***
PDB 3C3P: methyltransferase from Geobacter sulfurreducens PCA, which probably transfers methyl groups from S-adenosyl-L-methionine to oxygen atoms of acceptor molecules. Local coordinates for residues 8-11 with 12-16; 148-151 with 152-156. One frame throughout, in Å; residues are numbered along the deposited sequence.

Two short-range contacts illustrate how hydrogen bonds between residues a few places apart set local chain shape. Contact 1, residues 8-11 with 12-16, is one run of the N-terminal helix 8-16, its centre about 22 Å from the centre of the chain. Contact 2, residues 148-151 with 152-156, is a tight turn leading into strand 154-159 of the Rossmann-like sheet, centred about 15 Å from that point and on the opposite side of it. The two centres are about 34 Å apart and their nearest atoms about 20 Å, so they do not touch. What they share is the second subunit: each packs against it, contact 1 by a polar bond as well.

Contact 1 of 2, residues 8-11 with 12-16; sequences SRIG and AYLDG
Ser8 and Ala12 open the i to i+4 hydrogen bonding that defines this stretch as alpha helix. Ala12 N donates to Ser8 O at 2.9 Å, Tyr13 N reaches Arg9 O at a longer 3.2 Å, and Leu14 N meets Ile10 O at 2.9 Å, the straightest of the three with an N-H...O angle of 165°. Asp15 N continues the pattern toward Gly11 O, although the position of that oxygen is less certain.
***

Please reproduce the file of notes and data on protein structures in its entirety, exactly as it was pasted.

PDB 3C3P: methyltransferase from Geobacter sulfurreducens PCA, which probably transfers methyl groups from S-adenosyl-L-methionine to oxygen atoms of acceptor molecules. Local coordinates for residues 8-11 with 12-16; 148-151 with 152-156. One frame throughout, in Å; residues are numbered along the deposited sequence.

Two short-range contacts illustrate how hydrogen bonds between residues a few places apart set local chain shape. Contact 1, residues 8-11 with 12-16, is one run of the N-terminal helix 8-16, its centre about 22 Å from the centre of the chain. Contact 2, residues 148-151 with 152-156, is a tight turn leading into strand 154-159 of the Rossmann-like sheet, centred about 15 Å from that point and on the opposite side of it. The two centres are about 34 Å apart and their nearest atoms about 20 Å, so they do not touch. What they share is the second subunit: each packs against it, contact 1 by a polar bond as well.

Contact 1 of 2, residues 8-11 with 12-16; sequences SRIG and AYLDG
Ser8 and Ala12 open the i to i+4 hydrogen bonding that defines this stretch as alpha helix. Ala12 N donates to Ser8 O at 2.9 Å, Tyr13 N reaches Arg9 O at a longer 3.2 Å, and Leu14 N meets Ile10 O at 2.9 Å, the straightest of the three with an N-H...O angle of 165°. Asp15 N continues the pattern toward Gly11 O, although the position of that oxygen is less certain.